The value of the electronic music business dipped 1% to $7.2 billion (£5.7bn) in 2018/19, according to the latest IMS Business Report.
Growth came from value of recorded music, festivals and hardware and software, but was offset by a decrease in the value of clubs, and earnings of DJs and artists.
The industry continues to go through a period of stabilisation and maturity
IMS Business Report author
"The industry continues to go through a period of stabilisation and maturity, but in some areas we're still seeing some really interesting growth, like recorded music, festivals and the whole gaming side of things as well," the report's author Kevin Watson told Music Week.
Watson (pictured) delivered the 2019 edition of his annual report on the sector to delegates on Wednesday (May 22) on the opening day of the International Music Summit (IMS) conference in Ibiza.
It revealed that dance music's share of recorded music fell significantly in the USA and the UK in 2018 versus 2017, but rebounded in both Germany and Canada
An IFPI survey ranked dance/electronic as the world’s third most popular music genre, behind pop and rock.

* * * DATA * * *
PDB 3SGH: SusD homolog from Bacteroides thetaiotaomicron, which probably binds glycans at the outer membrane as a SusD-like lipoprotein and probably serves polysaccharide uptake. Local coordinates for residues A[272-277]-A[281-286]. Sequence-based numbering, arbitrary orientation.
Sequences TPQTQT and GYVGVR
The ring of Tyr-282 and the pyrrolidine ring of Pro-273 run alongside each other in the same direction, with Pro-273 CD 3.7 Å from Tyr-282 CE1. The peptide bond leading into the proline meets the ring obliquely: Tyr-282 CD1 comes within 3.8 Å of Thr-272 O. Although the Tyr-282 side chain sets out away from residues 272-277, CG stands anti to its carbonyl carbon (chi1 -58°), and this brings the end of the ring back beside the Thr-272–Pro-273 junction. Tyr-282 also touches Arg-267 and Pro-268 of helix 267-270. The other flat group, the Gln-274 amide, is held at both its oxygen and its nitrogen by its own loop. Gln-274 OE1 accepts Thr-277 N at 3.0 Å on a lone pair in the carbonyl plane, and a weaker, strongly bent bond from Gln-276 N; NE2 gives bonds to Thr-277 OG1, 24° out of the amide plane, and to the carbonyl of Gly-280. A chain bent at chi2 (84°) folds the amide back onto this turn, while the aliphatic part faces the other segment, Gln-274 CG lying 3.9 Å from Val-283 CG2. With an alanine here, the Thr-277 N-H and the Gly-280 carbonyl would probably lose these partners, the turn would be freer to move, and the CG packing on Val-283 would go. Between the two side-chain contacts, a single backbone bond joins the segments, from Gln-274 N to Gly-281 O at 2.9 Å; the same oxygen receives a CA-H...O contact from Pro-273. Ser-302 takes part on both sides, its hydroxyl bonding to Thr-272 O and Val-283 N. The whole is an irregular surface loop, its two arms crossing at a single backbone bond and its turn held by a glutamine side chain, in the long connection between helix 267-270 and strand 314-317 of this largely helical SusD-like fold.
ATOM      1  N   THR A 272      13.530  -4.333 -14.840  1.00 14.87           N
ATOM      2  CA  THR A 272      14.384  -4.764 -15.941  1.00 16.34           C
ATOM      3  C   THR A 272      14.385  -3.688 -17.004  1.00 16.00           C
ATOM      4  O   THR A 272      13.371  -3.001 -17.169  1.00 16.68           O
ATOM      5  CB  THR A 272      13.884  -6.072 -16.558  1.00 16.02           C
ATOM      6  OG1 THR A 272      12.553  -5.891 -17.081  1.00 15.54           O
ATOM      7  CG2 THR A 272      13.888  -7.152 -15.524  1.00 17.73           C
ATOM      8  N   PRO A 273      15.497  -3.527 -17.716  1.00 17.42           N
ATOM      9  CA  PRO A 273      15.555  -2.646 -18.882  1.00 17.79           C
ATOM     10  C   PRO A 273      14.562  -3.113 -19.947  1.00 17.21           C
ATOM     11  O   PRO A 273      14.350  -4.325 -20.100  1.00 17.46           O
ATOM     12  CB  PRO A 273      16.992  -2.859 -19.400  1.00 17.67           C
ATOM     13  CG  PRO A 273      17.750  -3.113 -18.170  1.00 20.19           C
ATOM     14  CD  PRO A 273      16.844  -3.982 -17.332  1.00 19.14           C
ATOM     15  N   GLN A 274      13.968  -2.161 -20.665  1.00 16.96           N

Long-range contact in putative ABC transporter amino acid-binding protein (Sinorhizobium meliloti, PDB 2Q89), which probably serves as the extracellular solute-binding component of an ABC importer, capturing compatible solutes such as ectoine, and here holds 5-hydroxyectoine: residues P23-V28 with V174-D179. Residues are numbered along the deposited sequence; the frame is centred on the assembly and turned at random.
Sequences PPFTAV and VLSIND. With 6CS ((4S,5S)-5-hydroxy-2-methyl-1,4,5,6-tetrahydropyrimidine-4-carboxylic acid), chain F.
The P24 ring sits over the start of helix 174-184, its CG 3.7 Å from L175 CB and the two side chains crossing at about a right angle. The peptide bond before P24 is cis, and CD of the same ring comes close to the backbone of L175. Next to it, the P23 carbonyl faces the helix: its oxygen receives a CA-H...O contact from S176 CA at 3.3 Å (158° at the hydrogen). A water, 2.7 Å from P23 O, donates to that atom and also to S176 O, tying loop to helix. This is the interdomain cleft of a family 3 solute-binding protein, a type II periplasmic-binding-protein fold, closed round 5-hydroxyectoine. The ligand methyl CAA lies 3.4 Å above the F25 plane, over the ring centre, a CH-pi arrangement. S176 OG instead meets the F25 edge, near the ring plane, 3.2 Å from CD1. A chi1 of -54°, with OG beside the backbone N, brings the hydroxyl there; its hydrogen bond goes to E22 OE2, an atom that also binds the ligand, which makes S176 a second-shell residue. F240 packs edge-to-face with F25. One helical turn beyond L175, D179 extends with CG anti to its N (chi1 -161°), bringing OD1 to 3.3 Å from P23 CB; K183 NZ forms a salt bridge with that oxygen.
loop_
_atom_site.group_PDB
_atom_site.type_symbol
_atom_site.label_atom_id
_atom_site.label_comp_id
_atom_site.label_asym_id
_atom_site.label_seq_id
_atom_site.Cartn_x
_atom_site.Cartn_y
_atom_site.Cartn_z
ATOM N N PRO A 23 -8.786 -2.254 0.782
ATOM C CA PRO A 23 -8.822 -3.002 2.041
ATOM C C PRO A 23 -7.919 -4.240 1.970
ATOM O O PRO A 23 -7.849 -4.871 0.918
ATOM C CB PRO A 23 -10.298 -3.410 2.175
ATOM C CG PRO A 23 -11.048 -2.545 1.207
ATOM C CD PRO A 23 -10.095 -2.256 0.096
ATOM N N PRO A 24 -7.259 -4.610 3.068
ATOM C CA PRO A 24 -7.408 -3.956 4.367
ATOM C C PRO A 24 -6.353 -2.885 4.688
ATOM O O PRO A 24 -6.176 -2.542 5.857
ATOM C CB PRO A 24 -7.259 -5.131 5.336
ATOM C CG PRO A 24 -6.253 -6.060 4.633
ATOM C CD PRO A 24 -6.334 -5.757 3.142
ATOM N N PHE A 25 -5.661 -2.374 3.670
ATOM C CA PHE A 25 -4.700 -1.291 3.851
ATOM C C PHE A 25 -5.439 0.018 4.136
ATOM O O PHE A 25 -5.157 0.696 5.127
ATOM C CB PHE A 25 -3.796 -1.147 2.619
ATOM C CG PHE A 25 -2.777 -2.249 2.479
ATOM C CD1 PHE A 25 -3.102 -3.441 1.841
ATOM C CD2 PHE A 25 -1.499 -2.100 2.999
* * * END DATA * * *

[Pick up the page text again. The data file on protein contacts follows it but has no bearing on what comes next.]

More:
Forbes latest report shows estimated earnings of highest-paid DJs fell significantly in 2018. The Top 10 total of $261m (£203m) in 2018 was the lowest since 2013. Calvin Harris was again the top earner, bringing in $48m (£38m) only slightly less than the $48.5m (£38.3) he earned in 2017. The Chainsmokers were second on the list, earning $45.5m (£35.9m) a 20% year-on-year increase.
The number of nightclubs in the UK fell by 21% from 2,128 to 1,673 in the 12 months to December 2018, compared to a 1% decline per year between 2013 and 2017. In Las Vegas, meanwhile, the proportion of visitors going to hotel clubs and pool parties has also dropped significantly since peaking in 2016.
IMS 2019 runs until Friday, May 24.